In comments to the Dietary Guidelines Advisory Committee, March 3, the International Dairy Foods Association (IDFA) outlined the nutritional benefits of dairy products and highlighted the industry’s ongoing efforts to reformulate products to provide lower levels of sodium, sugars and fat where possible. IDFA also explained the challenges that complicate these efforts to change the nutrient profile of dairy products.
Perhaps the most visible step taken by the dairy industry is the successful use of portion control packaging to help consumers control their sugar, fat and calorie intake, the comments explained. Cheese sticks, individual yogurt cups, single-serve bottles of milk and ice cream novelties are popular examples. But many other research and reformulation initiatives are underway.
Most dairy products generally have a low level of naturally occurring sodium, but salt is a key functional ingredient for many types of cheese. IDFA explained that U.S. cheesemakers are working individually and as a whole, through the U.S. Innovation Center for Dairy, to consider ways to address the level of sodium in their products. Some have successfully developed and sold lower sodium cheese options, especially to the food service market because changes here are less visible to consumers.
“While these products fill a niche need with consumers, many large retailers have found them to be an important part of their category assortment,” the comments said. “With ongoing industry support, these items will continue to address consumers’ and retailer’s evolving needs.”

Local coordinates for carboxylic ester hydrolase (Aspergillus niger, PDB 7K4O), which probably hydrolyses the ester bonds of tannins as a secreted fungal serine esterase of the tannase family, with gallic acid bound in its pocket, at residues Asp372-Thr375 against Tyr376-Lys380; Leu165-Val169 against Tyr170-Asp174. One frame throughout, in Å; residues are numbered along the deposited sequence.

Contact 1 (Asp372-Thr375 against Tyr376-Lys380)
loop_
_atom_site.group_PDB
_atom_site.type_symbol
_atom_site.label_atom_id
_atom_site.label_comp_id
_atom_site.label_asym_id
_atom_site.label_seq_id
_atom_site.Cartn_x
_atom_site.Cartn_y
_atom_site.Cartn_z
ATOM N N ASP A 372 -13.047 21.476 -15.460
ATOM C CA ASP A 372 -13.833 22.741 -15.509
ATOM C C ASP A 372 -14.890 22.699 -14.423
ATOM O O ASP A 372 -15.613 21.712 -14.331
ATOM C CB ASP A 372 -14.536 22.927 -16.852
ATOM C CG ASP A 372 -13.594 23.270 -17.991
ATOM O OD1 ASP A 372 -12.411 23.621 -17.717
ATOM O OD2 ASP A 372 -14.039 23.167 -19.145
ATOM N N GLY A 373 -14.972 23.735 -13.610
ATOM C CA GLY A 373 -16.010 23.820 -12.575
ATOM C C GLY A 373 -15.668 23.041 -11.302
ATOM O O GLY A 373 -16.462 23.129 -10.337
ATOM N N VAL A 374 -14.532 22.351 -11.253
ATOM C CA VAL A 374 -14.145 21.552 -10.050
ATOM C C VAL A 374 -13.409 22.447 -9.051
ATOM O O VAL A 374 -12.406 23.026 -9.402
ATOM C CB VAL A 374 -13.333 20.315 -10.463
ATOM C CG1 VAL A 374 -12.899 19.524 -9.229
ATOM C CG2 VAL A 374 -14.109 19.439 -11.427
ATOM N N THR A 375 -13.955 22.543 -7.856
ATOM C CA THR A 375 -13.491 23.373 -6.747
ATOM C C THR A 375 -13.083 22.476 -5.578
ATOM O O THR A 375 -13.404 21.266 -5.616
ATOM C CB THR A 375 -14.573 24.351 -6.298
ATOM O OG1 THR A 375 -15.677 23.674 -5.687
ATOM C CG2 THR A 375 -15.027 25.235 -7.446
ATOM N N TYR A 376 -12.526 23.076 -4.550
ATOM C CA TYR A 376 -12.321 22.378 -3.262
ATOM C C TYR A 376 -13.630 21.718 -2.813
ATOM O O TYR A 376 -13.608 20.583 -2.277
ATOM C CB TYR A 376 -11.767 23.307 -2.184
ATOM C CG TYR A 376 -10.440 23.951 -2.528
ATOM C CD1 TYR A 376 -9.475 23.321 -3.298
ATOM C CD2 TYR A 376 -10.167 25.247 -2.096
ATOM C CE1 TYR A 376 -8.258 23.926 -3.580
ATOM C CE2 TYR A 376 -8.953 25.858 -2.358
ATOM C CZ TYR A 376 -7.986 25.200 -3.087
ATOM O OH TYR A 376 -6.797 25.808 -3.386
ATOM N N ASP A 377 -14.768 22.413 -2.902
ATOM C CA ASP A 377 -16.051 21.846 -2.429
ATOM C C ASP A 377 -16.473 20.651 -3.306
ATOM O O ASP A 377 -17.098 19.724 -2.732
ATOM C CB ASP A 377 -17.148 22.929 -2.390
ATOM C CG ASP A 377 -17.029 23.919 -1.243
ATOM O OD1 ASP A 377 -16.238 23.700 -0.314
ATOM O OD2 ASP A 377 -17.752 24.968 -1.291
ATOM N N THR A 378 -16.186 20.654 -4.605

Lower sugar options for flavored dairy products, such as light yogurts with low or no added sugar and no sugar added ice cream products, have been available for years. But many dairy companies are now setting goals to lower total sugars or reduce the level of added sugar in other products to lower calories.
Reformulations have been especially successful in the flavored milk category.” The average calorie levels of flavored milk sold in school have been reduced by 43 calories over the past six years due to processors’ diligent work to reformulate products with less sugar and fat,” the comments said. “In 2012-2013, the calorie level for fat-free flavored milk averaged 121.8 calories per cup, which is a significant reduction from the level of 166.1 calories in the 2006-2007 school year. Added sugar in chocolate milk for schools has declined by 45% over that same six-year period, decreasing from 16.7 grams to 9.2 grams per cup.”
There are fat-reduced versions of all major dairy products, including milk, yogurt, cheese and ice cream. Low-fat and fat-free milk make up a significant portion of the milk consumed, and the majority of yogurt sold in the United States is low-fat or fat-free. Ice cream has followed a similar trend to fluid milk, offering a wide variety of products to meet individual consumer preferences. Companies continue to work to find lower fat options for cheese, but the consumer demand for fat-free cheese is very low, the comments said.
Although the dairy industry has worked for years to lower sodium, added sugars and fat, a number of challenges remain, including food regulations, consumer acceptance and increased costs of reformulated products. For example, the 97 standards of identity that currently exist for dairy products can be obstacles to innovation because the products must adhere strictly to the specified requirements, including ingredients and composition.
In the end, however, consumer acceptance may be the most important hurdle to overcome. “Reformulation will only work if the updated food is attractive to consumers,” the comments said. IDFA recommended small “stealth reductions” over time to allow consumers to adjust to a less sweet or salty taste while they continue to enjoy the product.